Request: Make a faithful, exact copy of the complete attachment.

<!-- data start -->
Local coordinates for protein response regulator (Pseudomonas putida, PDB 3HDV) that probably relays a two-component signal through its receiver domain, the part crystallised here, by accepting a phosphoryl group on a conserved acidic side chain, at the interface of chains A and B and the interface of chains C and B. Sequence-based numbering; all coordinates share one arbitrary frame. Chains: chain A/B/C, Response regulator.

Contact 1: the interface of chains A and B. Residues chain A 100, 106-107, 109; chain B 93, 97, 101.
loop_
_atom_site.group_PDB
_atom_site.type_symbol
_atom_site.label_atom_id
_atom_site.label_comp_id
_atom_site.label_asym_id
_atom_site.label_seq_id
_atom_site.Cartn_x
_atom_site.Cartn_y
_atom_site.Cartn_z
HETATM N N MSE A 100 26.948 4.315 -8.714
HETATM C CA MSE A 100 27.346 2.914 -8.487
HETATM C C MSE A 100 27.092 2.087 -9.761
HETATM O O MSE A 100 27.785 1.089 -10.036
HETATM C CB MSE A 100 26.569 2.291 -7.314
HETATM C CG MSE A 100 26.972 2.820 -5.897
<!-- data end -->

Local coordinates for protein response regulator (Pseudomonas putida, PDB 3HDV) that probably relays a two-component signal through its receiver domain, the part crystallised here, by accepting a phosphoryl group on a conserved acidic side chain, at the interface of chains A and B and the interface of chains C and B. Sequence-based numbering; all coordinates share one arbitrary frame. Chains: chain A/B/C, Response regulator.

Contact 1: the interface of chains A and B. Residues chain A 100, 106-107, 109; chain B 93, 97, 101.
loop_
_atom_site.group_PDB
_atom_site.type_symbol
_atom_site.label_atom_id
_atom_site.label_comp_id
_atom_site.label_asym_id
_atom_site.label_seq_id
_atom_site.Cartn_x
_atom_site.Cartn_y
_atom_site.Cartn_z
HETATM N N MSE A 100 26.948 4.315 -8.714
HETATM C CA MSE A 100 27.346 2.914 -8.487
HETATM C C MSE A 100 27.092 2.087 -9.761
HETATM O O MSE A 100 27.785 1.089 -10.036
HETATM C CB MSE A 100 26.569 2.291 -7.314
HETATM C CG MSE A 100 26.972 2.820 -5.897